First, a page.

It is an evidence-based practice whereby staff provide just the right amount of assistance to enable service users to successfully take part in meaningful activities and social relationships, irrespective of their degree of intellectual disability or physical impairments.
Staff who use Active Support see that every moment has potential for a person to be engaged; provide little amounts of assistance often; provide graded assistance that is just enough of the right kind to enable a person to succeed in doing all or part of a task; provide opportunities for residents to exercise choice and control over many aspects of their lives including all those little everyday things that are so important to everyone. Active support is also the foundation for more specialist strategies to support people with challenging behaviour.
Active Support has been adopted by many disability services across Australia, and sits in policy manuals. But it has been hard to implement and embed in services (Mansell et al., 2013). Many things that influence the practice of staff are behind the scenes. These include: an organisation’s values, procedures and practices, the commitment of senior managers, the method of monitoring staff practice, arrangements for practice leadership, regularity and focus of supervision and team meetings, job descriptions, recruitment processes, induction and processes for translating high level values into expectations and guidance for practice.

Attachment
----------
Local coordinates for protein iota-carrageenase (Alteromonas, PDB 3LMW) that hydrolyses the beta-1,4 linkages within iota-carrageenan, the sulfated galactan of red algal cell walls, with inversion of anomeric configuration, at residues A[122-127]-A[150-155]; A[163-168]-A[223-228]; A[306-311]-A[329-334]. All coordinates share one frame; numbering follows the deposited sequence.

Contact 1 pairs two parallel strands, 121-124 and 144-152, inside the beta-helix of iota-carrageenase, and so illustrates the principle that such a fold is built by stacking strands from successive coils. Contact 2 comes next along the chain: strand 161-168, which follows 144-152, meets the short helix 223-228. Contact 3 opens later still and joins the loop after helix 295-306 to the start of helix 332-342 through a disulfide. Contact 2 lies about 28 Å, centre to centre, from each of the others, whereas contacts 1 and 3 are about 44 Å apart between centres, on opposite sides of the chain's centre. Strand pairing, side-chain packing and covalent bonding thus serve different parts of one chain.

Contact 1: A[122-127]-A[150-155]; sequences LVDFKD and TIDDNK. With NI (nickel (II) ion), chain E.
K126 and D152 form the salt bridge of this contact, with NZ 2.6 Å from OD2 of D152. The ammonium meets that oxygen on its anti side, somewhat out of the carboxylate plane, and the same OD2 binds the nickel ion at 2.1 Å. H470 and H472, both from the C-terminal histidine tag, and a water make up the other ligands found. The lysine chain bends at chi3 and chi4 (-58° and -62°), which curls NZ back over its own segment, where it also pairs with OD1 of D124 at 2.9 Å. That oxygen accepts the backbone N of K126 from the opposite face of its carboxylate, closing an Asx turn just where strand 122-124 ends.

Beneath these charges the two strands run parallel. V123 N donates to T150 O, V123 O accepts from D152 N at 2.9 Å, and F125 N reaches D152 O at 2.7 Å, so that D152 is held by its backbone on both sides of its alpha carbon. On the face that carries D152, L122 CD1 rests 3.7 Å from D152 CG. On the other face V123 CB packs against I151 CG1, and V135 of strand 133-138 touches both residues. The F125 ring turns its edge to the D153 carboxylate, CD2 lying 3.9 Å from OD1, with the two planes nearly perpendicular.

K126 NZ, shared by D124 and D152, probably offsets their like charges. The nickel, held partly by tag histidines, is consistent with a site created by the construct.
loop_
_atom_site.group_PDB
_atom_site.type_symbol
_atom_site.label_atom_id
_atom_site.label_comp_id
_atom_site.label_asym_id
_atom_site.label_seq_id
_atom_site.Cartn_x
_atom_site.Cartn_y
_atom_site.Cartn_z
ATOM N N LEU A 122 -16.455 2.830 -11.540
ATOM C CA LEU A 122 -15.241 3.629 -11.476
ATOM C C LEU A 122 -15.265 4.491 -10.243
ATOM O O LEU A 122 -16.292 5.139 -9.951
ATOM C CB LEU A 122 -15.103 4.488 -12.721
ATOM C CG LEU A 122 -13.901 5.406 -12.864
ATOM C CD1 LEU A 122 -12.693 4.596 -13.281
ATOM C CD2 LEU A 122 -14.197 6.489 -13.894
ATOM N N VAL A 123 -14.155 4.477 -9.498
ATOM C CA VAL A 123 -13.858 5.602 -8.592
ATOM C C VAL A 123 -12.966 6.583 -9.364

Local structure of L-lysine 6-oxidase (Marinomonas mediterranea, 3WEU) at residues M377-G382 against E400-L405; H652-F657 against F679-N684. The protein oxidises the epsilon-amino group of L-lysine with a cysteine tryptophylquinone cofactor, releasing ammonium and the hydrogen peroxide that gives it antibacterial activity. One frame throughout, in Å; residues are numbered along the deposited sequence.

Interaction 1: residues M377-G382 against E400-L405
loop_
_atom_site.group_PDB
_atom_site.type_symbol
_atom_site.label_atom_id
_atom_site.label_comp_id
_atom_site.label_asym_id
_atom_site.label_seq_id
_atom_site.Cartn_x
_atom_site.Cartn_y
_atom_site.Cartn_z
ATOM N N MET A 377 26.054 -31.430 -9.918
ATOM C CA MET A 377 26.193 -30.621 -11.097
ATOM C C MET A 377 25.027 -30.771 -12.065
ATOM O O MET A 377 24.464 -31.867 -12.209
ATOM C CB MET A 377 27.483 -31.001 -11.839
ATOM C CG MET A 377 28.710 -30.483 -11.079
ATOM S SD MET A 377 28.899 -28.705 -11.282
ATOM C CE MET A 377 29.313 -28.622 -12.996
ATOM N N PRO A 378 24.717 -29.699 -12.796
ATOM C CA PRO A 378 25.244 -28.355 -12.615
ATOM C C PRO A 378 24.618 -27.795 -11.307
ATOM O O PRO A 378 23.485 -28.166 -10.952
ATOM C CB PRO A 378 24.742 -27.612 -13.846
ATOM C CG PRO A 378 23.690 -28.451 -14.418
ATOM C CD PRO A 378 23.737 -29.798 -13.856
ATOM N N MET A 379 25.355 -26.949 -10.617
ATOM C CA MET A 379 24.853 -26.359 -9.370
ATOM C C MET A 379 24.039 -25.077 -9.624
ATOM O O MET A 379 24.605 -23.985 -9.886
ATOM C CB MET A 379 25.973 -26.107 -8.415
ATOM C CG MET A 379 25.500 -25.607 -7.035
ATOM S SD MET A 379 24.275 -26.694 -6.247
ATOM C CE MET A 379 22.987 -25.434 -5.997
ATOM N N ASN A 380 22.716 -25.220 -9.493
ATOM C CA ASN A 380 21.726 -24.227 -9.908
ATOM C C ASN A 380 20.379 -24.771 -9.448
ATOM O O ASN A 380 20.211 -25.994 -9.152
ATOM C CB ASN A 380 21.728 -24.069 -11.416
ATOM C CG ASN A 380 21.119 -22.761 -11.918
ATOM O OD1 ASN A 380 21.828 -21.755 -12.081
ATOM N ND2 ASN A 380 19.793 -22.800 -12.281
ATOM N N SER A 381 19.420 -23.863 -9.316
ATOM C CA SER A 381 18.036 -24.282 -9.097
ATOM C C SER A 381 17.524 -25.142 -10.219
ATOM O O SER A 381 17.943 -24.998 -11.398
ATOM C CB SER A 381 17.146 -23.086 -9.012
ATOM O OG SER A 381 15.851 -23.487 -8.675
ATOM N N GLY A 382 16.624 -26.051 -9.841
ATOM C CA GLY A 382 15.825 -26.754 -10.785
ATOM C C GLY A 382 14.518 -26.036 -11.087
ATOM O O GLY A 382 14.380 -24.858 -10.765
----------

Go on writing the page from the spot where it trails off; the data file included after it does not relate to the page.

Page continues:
Current ARC funded research at La Trobe with nine industry partners from three states is tracking staff practices and the implementation of Active Support over five years to uncover the organisational factors that make a difference to staff practice; to test the proposition that the more coherent and focused on resident quality of life outcomes these organisational aspects are, the better staff practices will be.
Our pilot findings have demonstrated a relationship between practice leadership and Active Support. Yooralla is one of the partners in this research, who in collaboration with researchers and eight other organisations are investing in finding systematic solutions to poor quality services.
If the Disability Care promise of more inclusive lives for people with disability is to be realized additional funding alone will not do it – attention must be paid to the quality of staff support and practice leadership across the entire sector. This is complex and difficult work which can be informed by rigorous research evidence. There are no quick fix solutions but building the expectation of demonstrated use of Active Support into service standards is a critical way of focusing attention on what will make a difference to resident outcomes.
Bigby, C., Knox, M., Beadle-Brown, J., Clement, T., Mansell., J (2012). Uncovering dimensions of informal culture in underperforming group homes for people with severe intellectual disabilities. Intellectual and Developmental Disabilities 50, 6, 452–467
Mansell., J., Beadle-Brown, J., & Bigby, C. (2013) Implementation of active support in Victoria, Australia: an exploratory study. Journal of Intellectual and Developmental Disabilities 38(1), 48–58
First published on Australian Policy Online on 31 July 2013.
Professor Christine Bigby is a Research Leader with the School of Allied Health at La Trobe University.